4 things I’d like people to know about disability insurance as a CFP

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In 2007, my 61-year-old mother was diagnosed with stage 3 breast cancer. I still remember the numbness I felt hearing my mother struggling to keep calm as she told me about it. news. Although I was not a financial advisor at the time, I clearly remember the words I said afterwards.

“Don’t worry about something until there is something to fear. We cannot control the fact that we are in this situation now, but we are 100% in control of what we do and the attitude we take from this point on let’s be positive and beat this thing. “

My mother had unused vacation and sick leave, unused vacation and sick leave from previous years (“compensatory time”), benefits under the Family Leave Act and a combination of insurance. -short and long term disability. By effectively combining and coordinating these benefits, my mom was able to take a little over a year off to focus on her treatment and recovery.

I am happy to say that my mom won her two year battle with cancer and has been cancer free for almost 11 years. Whenever I look back on that time, with the challenges that accompanied it, I sincerely believe that if it were not for the disability coverage she had and the ability to coordinate her benefits to enable her to lead the battle regardless of the bills, she may not be here today for our daily talks.

Fast forward to 2020. As a CPA and financial advisor, I am a strong advocate of ensuring that my clients not only have disability insurance, but that they have the right amount to face the risks they may face. to be confronted. That said, I would like my clients to know a few things about disability insurance, including how to read the fine print, how benefits are taxed, when to purchase a private policy, and how much of your income is covered. I’ll cover it all here.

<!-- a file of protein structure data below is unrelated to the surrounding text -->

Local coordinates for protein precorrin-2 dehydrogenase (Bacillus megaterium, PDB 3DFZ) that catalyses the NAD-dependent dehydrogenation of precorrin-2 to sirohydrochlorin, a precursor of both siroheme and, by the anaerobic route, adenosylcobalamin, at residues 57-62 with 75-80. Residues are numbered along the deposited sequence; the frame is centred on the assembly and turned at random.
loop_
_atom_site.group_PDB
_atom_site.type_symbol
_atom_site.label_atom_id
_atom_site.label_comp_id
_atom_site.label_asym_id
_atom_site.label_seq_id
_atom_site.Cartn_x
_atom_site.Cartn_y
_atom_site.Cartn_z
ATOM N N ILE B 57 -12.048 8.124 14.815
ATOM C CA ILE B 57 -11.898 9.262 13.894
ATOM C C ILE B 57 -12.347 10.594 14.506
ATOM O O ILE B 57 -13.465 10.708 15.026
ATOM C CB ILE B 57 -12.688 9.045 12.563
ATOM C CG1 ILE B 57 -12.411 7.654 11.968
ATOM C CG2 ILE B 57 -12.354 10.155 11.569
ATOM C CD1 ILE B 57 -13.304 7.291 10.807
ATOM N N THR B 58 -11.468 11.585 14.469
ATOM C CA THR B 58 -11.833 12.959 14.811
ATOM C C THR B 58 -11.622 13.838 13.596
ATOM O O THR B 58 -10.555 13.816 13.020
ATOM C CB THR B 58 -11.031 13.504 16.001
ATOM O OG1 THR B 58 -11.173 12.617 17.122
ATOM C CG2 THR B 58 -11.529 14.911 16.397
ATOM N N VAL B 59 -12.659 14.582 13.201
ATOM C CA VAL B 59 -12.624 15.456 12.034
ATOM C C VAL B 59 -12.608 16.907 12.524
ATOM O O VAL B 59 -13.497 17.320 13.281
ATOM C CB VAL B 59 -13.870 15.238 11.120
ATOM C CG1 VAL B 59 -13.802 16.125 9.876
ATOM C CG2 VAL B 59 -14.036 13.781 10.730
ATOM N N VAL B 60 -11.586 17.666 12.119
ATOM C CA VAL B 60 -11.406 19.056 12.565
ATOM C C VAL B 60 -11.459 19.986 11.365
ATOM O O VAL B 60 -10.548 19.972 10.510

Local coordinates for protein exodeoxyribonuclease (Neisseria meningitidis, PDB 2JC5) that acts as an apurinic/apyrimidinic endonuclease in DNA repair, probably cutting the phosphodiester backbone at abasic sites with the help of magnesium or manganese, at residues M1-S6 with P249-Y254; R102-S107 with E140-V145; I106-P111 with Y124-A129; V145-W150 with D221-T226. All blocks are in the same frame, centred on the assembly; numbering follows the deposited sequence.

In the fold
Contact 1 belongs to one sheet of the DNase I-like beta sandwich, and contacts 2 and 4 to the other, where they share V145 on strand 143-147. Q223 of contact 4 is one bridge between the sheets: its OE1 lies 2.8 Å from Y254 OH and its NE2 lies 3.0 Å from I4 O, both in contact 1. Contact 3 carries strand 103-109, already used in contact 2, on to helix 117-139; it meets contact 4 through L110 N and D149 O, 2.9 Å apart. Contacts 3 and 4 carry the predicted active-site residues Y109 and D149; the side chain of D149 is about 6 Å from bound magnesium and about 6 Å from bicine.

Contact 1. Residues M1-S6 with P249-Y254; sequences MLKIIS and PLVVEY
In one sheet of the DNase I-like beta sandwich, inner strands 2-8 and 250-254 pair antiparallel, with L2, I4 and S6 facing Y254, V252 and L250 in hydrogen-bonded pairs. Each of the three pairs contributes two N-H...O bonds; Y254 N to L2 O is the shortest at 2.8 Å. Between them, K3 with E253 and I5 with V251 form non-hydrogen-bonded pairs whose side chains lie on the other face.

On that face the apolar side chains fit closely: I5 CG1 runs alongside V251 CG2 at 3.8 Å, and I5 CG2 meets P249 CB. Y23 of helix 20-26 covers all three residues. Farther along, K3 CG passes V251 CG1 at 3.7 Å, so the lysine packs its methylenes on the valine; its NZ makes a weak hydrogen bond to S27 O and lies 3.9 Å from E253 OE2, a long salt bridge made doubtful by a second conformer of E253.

Disability insurance: the basics

Anyone who knows me and knows my writing knows that I am an insurance fanatic. I often say that insurance is like an American Express card – don’t leave the house without it. This goes for all types of insurance – life, disability, home, auto, umbrella, etc. I often preach that insurance forms the basis of a solid financial plan and that without it jeopardizes the effectiveness of the entire financial plan.

If life insurance is the Batman of policies, disability insurance is clearly Robin, or the indispensable sidekick. I stress “essential” because a person of working age (25 to 65) is six times more likely to suffer from a disability that puts them out of work for more than 90 days than this person dying. Simply put, disability insurance is a must-have for workers who are financially responsible and have loved ones who depend on their income to meet their financial needs and goals.

Disability insurance is insurance that pays you a percentage of your income in the event that you are injured, become ill due to an illness, ailment or ailment, or suffer from a health problem. requiring treatment, such as a mental illness or a substance. trouble with use. Disability insurance generally comes in two forms: Short Term Disability (STD) and Long Term Disability (LTD).

I often call disability “the protection of your wages” – like many of your valuable possessions that are protected by insurance, disability insurance protects your ability to earn a living.

Understanding the fine print

A disability insurance policy, like any other insurance policy, is a contract. In these contracts, there are many provisions and conditions that the ordinary employee does not pay attention to. However, when it comes to such coverage, it is essential to understand these provisions to ensure that an insured person is truly insured. Important terms and provisions include:

Income before disability